Athens Review, Athens, Texas

January 31, 2014

County adopts zones

Two CETRZ areas set up for incoming awards

Rich Flowers
The Athens Review

Athens — In a special meeting on Thursday, the Henderson County Commissioners Court adopted two County Energy Transportation Reinvestment Zone areas.

The 83rd Texas Legislature set aside $225 million to a transportation infrastructure fund to be awarded to counties who wish to create the reinvestment zones.

Henderson County is eligible for $286,847 of that amount, but to qualify for that, counties must establish one or more zones. Henderson County held a public hearing concerning the zones in December, then set to work drawing up the proposed boundaries.

“Since then, we’ve put together all of the information that is required to be compliant with filing to be a part of this program,” County Judge Richard Sanders said.

The areas designated as zones by the Commissioners are in areas where there is active oil and gas exploration, production or transportation. Zone 1 encompasses 2,312.09 acres in Precinct 1 in the vicinity of the Tri-Cities Gas Field near Farm-to-Market Road 753.

Zone 2 is mostly in Precinct 4, and borders Anderson County to the south. The eastern border of the 5,247.82 acres is the boundary between the Athens Independent School District and LaPoynor Independent School District. The western boundary is in Precinct 1, along County Road 1100 to the west of State Highway 19.

If any county does not apply for its possible share, the counties that do could receive more than their estimated allocation.

Sanders said some counties have declined to get involved in the process. Because of that possibility, the amount the county is applying for is more than $5 million.

“I can see where other counties might not do it, because of the extent of the process you guys had to go through to get it prepared,” Sanders told the commissioners.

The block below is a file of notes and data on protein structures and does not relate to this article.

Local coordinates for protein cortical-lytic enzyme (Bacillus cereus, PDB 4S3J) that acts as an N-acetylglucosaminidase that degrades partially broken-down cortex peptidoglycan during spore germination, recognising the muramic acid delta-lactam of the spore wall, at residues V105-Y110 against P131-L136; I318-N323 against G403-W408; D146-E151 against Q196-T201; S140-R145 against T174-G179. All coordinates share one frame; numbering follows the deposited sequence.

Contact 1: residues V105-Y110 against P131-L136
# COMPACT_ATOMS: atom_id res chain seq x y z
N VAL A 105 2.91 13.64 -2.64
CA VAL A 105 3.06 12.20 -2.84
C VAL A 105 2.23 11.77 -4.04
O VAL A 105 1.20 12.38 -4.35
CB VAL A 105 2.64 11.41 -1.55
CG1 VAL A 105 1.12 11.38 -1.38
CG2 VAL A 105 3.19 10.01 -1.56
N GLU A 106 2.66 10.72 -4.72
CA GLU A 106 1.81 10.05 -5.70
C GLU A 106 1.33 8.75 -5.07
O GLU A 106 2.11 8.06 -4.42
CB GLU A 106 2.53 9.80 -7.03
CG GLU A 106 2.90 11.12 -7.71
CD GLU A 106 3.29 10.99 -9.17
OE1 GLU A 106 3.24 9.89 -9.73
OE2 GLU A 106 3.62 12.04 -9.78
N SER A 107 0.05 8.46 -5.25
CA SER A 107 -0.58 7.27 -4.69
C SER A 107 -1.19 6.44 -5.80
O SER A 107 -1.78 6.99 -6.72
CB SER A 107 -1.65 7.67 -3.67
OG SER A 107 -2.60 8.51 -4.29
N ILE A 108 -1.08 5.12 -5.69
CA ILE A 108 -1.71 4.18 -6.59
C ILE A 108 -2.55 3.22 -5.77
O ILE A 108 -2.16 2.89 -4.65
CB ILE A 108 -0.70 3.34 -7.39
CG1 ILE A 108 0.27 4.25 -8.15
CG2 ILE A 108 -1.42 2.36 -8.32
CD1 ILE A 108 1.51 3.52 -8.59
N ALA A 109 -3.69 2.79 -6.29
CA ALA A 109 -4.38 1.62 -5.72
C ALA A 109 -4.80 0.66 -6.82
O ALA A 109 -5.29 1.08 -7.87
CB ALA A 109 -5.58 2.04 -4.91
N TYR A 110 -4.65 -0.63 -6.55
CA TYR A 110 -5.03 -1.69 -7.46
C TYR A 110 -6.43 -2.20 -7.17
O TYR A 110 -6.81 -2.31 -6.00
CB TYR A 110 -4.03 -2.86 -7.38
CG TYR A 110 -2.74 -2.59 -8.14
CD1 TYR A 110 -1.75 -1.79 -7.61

Precinct 4 Commissioner Ken Geeslin said the creation of the zones will have no effect on the amount property owners pay in taxes, but that it could affect how tax dollars are allocated. If the taxable value of property within a CETRZ increases, then the extra tax income generated by the value increase is automatically earmarked for road and bridge expense.

The Texas Department of Transportation adopted the final rules on the County Transportation Infrastructure Fund Grant Program on Nov. 21. TxDOT also announced a narrow window, Feb. 7-14, for counties to submit an application to apply for grant funds.

Geeslin said that allowed counties little time to adhere to the requirements established by Senate Bill 1747 and the adopted rules.  Although a request to extend the application period has been submitted to TxDOT, as of press time the deadline remains Feb. 14.

Sanders said, following Thursday’s action, Henderson County will send its maps and information to Allison Bass and Associates in Austin to be reviewed and submitted to TxDOT.

Geeslin said oil and gas-affected counties may be eligible for grant money from this fund for projects defined by the statute as “the planning for, construction of, reconstruction of, or maintenance of transportation infrastructure, including roads, bridges and culverts intended to alleviate degradation caused by the exploration, development, or production of oil or gas.”

TxDOT’s estimated allocation for oil and gas-producing counties range from Andrews County at $8.7 million to Presidio County at about $92,000. Anderson County had an estimated allocation of $314,577, Ellis County $270,314, Kaufman  County $285,863, Navarro County $314,036 and Van Zandt County $279,644.